Penn State: Really, the Penn State scandal is so bad, this could be the only story I mention for all of 2011 and it would be enough. More than enough! Like a lot of survivors, this story has hit me pretty hard. Maybe that’s why I don’t think that jokes about it are all that funny. Of course, 52 counts against Jerry Sandusky, over a 12-year span with 10 boys, is gruesome. And the level of corruption and conspiracy of lies and silence that went along with it — well, that violates more than just those boys. It violates a public trust. And it violates the spirit we imbue in sports and the role-model status of athletes.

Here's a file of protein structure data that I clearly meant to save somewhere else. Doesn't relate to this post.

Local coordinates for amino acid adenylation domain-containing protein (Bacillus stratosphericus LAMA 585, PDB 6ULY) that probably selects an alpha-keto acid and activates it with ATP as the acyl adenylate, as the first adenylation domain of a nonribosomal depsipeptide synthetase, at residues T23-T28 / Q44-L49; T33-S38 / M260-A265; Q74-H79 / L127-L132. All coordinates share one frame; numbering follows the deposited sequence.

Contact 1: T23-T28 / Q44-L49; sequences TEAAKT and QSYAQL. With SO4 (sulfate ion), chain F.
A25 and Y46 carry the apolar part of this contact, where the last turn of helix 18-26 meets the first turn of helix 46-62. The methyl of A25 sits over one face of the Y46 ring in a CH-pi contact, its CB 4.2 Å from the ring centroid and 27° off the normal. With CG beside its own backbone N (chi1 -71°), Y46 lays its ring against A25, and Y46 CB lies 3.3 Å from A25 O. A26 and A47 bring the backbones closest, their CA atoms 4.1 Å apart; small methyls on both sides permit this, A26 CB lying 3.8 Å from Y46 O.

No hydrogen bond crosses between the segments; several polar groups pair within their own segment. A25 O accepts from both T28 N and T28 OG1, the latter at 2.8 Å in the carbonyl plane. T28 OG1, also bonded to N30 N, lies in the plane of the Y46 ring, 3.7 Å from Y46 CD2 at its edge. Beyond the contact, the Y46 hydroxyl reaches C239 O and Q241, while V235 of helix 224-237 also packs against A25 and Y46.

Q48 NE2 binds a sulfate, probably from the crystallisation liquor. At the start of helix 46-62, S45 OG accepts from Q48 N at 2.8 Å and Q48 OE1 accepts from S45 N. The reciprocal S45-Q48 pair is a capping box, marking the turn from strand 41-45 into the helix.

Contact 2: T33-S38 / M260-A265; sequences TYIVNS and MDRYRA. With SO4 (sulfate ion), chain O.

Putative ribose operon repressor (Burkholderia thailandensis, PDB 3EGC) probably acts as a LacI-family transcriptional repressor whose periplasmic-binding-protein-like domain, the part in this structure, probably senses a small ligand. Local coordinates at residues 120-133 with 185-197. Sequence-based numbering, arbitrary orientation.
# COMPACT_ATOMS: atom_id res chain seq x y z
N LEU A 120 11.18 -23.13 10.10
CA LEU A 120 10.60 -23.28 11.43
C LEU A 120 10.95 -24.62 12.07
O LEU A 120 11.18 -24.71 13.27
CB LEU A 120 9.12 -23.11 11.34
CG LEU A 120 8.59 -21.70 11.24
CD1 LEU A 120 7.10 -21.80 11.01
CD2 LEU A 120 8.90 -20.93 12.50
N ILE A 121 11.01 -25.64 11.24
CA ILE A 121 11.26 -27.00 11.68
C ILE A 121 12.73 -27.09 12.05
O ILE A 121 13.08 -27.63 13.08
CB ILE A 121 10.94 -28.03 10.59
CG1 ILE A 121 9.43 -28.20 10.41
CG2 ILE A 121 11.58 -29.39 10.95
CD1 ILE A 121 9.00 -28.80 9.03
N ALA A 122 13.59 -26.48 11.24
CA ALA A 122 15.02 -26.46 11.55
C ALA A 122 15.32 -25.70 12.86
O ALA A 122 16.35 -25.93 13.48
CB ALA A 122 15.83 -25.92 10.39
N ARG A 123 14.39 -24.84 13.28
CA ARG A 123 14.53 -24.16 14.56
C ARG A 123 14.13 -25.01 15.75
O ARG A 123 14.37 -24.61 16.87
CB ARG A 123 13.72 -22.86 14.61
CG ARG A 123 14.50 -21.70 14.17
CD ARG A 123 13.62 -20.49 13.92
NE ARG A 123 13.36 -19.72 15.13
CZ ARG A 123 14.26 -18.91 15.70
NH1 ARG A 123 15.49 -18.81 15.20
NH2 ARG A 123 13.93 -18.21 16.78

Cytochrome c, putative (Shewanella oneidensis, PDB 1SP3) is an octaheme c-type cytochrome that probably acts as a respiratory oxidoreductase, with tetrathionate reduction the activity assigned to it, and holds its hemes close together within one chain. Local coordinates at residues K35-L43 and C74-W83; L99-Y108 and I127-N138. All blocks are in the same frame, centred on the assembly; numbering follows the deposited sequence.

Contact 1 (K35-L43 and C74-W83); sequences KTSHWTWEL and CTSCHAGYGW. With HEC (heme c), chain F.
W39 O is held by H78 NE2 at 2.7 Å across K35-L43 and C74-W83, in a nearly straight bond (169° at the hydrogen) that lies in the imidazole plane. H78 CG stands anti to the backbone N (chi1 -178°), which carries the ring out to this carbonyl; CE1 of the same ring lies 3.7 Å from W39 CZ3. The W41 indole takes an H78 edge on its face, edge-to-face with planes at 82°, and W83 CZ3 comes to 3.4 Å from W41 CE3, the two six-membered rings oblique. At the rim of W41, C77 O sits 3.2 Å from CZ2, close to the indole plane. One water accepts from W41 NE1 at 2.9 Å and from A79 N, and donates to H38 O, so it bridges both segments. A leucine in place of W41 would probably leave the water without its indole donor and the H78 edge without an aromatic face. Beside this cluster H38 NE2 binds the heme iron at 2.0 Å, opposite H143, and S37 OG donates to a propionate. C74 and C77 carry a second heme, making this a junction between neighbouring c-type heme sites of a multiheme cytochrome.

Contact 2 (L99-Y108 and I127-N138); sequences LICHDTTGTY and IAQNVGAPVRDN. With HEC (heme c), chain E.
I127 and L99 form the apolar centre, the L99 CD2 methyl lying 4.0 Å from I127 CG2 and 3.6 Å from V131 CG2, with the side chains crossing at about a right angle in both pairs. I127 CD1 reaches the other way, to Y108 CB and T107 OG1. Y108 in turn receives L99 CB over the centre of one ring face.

The UFC: Speaking of athletes and them being role models (whether they like it or not), The Sin City Siren was part of a group who have been taking the Ultimate Fighting Championship to task for a rash of recent tweets and public appearances in which one of their fighters or staff joked about rape. On the same day that the UFC debuted in prime time, as part of a reported $700 million deal with FOX Sports, a group of mothers held a protest here in Las Vegas to urge the organization to enact a code of conduct, similar to those in other major sports organizations. This came after fighter Forrest Griffin tweeted that “rape is the new missionary.” But barely a month later, fighter Rashad Evans joked during a press conference about putting his “hands all over” another fighter in an up-coming bout “worse than that dude on those kids at Penn State.” That same day, fighter Miguel Torres tweeted jokes about a rape van. But while UFC President Dana White chose to fire Torres over the incident, he has levied no public discipline of Griffin (who later made a donation to the Rape Crisis Center on his own) or Evans, fighters with much higher (and more lucrative) profiles. And then barely a week after firing Torres, White himself made a rape joke on twitter! Enough is enough! It’s time for the UFC to grow up! And here is the petition telling FOX to drop them unless they enact a code of conduct and clean up their act.